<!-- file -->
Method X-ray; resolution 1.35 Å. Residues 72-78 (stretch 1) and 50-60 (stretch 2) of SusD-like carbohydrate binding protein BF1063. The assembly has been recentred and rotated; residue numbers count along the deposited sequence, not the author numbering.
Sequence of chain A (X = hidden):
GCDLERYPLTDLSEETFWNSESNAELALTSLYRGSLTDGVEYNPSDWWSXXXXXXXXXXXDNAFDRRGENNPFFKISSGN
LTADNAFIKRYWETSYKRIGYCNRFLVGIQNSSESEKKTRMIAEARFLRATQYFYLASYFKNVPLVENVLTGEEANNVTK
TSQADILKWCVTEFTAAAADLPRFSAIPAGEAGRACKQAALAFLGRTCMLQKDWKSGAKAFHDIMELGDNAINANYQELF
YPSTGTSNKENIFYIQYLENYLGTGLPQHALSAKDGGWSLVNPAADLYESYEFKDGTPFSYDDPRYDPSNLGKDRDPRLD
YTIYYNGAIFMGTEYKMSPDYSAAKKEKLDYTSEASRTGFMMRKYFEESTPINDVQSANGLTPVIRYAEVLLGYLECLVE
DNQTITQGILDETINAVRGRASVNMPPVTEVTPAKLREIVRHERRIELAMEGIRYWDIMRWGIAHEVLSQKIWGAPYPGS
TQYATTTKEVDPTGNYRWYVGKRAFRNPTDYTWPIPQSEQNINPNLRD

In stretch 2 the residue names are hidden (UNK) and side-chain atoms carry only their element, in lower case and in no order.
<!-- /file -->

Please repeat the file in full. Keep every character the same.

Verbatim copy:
Method X-ray; resolution 1.35 Å. Residues 72-78 (stretch 1) and 50-60 (stretch 2) of SusD-like carbohydrate binding protein BF1063. The assembly has been recentred and rotated; residue numbers count along the deposited sequence, not the author numbering.
Sequence of chain A (X = hidden):
GCDLERYPLTDLSEETFWNSESNAELALTSLYRGSLTDGVEYNPSDWWSXXXXXXXXXXXDNAFDRRGENNPFFKISSGN
LTADNAFIKRYWETSYKRIGYCNRFLVGIQNSSESEKKTRMIAEARFLRATQYFYLASYFKNVPLVENVLTGEEANNVTK
TSQADILKWCVTEFTAAAADLPRFSAIPAGEAGRACKQAALAFLGRTCMLQKDWKSGAKAFHDIMELGDNAINANYQELF
YPSTGTSNKENIFYIQYLENYLGTGLPQHALSAKDGGWSLVNPAADLYESYEFKDGTPFSYDDPRYDPSNLGKDRDPRLD
YTIYYNGAIFMGTEYKMSPDYSAAKKEKLDYTSEASRTGFMMRKYFEESTPINDVQSANGLTPVIRYAEVLLGYLECLVE
DNQTITQGILDETINAVRGRASVNMPPVTEVTPAKLREIVRHERRIELAMEGIRYWDIMRWGIAHEVLSQKIWGAPYPGS
TQYATTTKEVDPTGNYRWYVGKRAFRNPTDYTWPIPQSEQNINPNLRD

In stretch 2 the residue names are hidden (UNK) and side-chain atoms carry only their element, in lower case and in no order.